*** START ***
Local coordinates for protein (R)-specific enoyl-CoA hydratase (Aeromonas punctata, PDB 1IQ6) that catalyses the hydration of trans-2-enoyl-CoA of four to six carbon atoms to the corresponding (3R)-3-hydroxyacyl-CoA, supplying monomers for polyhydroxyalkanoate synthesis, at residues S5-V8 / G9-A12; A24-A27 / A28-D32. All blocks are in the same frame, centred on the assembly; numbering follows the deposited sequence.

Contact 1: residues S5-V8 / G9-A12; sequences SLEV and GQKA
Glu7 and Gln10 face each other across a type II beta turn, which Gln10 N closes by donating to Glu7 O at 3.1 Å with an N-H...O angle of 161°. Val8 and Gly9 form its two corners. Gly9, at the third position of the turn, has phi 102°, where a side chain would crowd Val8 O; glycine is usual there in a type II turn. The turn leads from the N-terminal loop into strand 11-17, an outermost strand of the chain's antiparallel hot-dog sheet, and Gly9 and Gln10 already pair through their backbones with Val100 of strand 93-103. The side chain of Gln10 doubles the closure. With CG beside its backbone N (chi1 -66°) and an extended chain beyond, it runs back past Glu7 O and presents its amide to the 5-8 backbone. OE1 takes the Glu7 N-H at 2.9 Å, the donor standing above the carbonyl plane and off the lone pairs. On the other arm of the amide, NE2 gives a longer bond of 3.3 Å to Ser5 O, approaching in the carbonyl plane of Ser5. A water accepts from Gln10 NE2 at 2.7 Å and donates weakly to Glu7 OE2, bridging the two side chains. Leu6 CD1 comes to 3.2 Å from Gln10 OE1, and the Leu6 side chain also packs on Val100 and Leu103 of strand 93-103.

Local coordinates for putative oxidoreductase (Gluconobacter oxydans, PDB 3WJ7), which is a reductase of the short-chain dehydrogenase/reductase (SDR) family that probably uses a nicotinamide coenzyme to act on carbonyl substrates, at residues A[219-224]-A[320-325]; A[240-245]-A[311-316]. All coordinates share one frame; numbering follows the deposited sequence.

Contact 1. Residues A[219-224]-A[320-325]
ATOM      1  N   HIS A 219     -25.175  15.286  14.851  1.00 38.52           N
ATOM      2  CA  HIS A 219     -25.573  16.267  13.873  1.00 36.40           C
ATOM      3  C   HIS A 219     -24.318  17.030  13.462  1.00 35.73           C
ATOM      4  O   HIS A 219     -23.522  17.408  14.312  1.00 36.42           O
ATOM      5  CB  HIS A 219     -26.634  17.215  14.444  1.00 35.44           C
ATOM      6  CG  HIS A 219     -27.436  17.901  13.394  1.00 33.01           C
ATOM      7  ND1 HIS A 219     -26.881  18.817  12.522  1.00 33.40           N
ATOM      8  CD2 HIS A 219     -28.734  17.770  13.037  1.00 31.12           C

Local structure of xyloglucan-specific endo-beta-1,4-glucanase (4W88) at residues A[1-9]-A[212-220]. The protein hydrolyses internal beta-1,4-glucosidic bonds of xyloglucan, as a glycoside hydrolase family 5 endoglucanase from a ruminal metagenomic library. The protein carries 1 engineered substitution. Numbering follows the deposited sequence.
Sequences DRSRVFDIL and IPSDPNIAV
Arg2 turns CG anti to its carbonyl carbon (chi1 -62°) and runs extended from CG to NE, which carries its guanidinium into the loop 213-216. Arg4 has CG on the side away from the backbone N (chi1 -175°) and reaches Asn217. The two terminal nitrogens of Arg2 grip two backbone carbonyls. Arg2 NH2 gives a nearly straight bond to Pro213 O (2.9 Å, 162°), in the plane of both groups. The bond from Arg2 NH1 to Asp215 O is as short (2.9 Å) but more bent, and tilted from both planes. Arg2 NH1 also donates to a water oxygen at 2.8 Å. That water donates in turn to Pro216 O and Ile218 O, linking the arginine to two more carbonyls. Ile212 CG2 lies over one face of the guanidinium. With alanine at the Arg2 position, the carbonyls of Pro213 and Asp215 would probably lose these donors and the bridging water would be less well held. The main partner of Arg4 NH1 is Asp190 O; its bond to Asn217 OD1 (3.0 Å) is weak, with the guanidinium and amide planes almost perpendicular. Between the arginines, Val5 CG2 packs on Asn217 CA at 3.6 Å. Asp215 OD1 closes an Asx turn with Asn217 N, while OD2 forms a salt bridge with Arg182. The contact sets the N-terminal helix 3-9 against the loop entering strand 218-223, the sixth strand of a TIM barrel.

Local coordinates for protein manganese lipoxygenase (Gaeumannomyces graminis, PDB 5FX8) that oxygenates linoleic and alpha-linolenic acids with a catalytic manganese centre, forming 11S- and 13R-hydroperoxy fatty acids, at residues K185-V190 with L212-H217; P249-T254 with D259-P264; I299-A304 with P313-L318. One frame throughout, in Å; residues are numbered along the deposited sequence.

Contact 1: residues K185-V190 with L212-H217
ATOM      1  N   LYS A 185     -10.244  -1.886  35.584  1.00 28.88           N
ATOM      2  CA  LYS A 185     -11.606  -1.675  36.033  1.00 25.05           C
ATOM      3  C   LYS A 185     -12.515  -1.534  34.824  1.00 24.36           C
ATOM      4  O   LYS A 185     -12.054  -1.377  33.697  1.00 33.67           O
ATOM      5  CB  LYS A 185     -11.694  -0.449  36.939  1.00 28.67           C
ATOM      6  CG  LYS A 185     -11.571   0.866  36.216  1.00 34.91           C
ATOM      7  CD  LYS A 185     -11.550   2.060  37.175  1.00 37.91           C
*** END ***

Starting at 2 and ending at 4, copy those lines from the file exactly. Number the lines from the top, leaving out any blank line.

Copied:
Contact 1: residues S5-V8 / G9-A12; sequences SLEV and GQKA
Glu7 and Gln10 face each other across a type II beta turn, which Gln10 N closes by donating to Glu7 O at 3.1 Å with an N-H...O angle of 161°. Val8 and Gly9 form its two corners. Gly9, at the third position of the turn, has phi 102°, where a side chain would crowd Val8 O; glycine is usual there in a type II turn. The turn leads from the N-terminal loop into strand 11-17, an outermost strand of the chain's antiparallel hot-dog sheet, and Gly9 and Gln10 already pair through their backbones with Val100 of strand 93-103. The side chain of Gln10 doubles the closure. With CG beside its backbone N (chi1 -66°) and an extended chain beyond, it runs back past Glu7 O and presents its amide to the 5-8 backbone. OE1 takes the Glu7 N-H at 2.9 Å, the donor standing above the carbonyl plane and off the lone pairs. On the other arm of the amide, NE2 gives a longer bond of 3.3 Å to Ser5 O, approaching in the carbonyl plane of Ser5. A water accepts from Gln10 NE2 at 2.7 Å and donates weakly to Glu7 OE2, bridging the two side chains. Leu6 CD1 comes to 3.2 Å from Gln10 OE1, and the Leu6 side chain also packs on Val100 and Leu103 of strand 93-103.

Local coordinates for putative oxidoreductase (Gluconobacter oxydans, PDB 3WJ7), which is a reductase of the short-chain dehydrogenase/reductase (SDR) family that probably uses a nicotinamide coenzyme to act on carbonyl substrates, at residues A[219-224]-A[320-325]; A[240-245]-A[311-316]. All coordinates share one frame; numbering follows the deposited sequence.